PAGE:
BOSTON – One would think that Tim Thomas has built up enough admiration among the Bruins faithful that he would get the benefit of the doubt during tough times.
However, Thomas’ struggles (relative to his 2008-09 Vezina-winning season) last season turned up the volume on those wanting him nowhere near the Bruins’ crease. Now, as he returns from offseason surgery to repair a hip labrum, Thomas risks having a proverbial mob of haters falling over themselves to drive him out of town.
But patience should really be the virtue everyone, including Thomas, subscribes to as training camp and the preseason unfolds this fall. For someone that holds himself to such a high standard of play, and is determined to get back into form and fight for his job back, persevering through some struggles – performance- or health-wise — might be difficult.
“It’s a balance. I have talked to the doctors and the physical therapists and we’re going to try to communicate the best that we can because it’s not always easy,” said Thomas after he made it through the majority of the Bruins’ first official on-ice workout of training camp today at TD Garden. “They don’t know what’s going on in my body and I have a tendency, even if something hurts, just going, which is part of how I made it through last year.
“I describe myself kind of like an ostrich when it comes to injuries. I just stick my head in the sand and hope it goes away. I don’t know where it comes from. I think it’s been there since I was 5 years old. That’s just the way I am.”
Thomas’ stubbornness might’ve contributed to his play being for the birds on some nights last season. He won’t say how much the injury hindered him, and there’s no way to tell if he made it worse by trying to play through it. All we know is that the final numbers — .915 save percentage, 2.56 goals-against average – would’ve been the envy of many netminders, but weren’t satisfactory to Thomas or to those who look at him and see only his $5 million salary.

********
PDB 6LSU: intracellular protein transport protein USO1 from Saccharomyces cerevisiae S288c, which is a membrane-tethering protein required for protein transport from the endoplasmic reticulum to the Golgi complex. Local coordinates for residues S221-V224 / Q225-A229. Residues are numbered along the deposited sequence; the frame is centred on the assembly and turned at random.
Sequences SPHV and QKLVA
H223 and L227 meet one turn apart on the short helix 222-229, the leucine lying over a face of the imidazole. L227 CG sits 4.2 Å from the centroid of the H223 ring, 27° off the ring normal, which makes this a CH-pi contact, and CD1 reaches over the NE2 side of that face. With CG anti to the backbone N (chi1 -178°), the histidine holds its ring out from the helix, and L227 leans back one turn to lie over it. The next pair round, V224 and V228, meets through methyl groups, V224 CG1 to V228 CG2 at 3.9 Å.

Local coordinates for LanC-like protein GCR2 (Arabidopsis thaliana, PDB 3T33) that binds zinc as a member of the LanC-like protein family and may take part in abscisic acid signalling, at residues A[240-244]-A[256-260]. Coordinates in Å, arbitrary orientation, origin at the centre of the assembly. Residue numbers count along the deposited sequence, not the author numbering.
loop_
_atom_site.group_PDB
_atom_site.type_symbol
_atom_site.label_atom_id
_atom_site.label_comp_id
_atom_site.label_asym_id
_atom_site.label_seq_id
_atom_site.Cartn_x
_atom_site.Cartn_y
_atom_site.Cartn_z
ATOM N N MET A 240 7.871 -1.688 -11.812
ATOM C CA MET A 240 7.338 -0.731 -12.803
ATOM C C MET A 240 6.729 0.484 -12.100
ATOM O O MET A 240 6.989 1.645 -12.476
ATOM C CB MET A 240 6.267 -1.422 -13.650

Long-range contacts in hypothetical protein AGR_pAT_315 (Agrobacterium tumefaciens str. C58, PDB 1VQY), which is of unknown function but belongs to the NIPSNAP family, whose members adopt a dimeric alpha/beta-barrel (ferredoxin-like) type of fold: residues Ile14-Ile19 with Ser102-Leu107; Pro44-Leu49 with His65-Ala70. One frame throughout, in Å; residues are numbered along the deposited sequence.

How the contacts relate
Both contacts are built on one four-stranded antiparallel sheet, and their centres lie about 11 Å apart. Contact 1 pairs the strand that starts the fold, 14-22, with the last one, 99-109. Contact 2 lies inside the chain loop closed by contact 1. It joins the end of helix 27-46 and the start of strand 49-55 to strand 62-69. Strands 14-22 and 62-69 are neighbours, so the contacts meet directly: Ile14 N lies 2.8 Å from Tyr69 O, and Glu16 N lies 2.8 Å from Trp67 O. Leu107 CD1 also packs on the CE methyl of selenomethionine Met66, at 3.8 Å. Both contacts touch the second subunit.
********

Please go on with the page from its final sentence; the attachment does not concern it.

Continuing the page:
Post-surgery, Thomas’ early-season performances might resemble some of his tougher nights of last season, or maybe even be worse. It’s going to take time for Thomas to get up to speed and get used to his repaired body. And he knows that.
“It’s kind of like a see how I go. It depends on how I feel,” said Thomas. “ If for some reason you start feeling weak, then you better slow it down. But it felt pretty good today. The second hour, it felt a little more tired but I was able to practice where I didn’t think I would hurt myself.”
One need look straight down Beacon Street at David Ortiz to find an aging star athlete that’s been written off as much as Tim Thomas. It’s an annual rite of spring that the Red Sox star designated hitter gets off to a slow start, the masses call for him to retire and then he finds his groove. The first shot that counts hasn’t been fired at Thomas yet and seems like people are lining up throw tomatoes at him. What’ll happen when he does give up that first bad goal or loses a lopsided game?
“I’m determined that every day I’m going to come in and do the best that I can. It’s better to break it down to something that’s simple,” said Thomas.
Thomas’ work ethic has never faltered. So he should be given time to work out the kinks in his game.
The odds are Rask will get the majority of the playing time anyway. While $5 million might be a lot for a backup goaltender, the Bruins’ combined salary-cap hit for the position is on the level with other teams featuring stud netminders. And there aren’t too many other guys you’d want to have around, based on sheer guts and desire alone, should Rask get hurt or lose his edge.
It’s fashionable to pick on Thomas for his age and his salary and his rambunctiousness. However, a healthy, effective Thomas makes the Bruins a much better team. He has provided the Bruins with so many triumphant moments, he should be spared the “Ortiz treatment” from the fans early on.
Should Thomas manage to return to glory, it’ll write another chapter of resilience in his life story and be a heck of lot of fun for Boston to watch.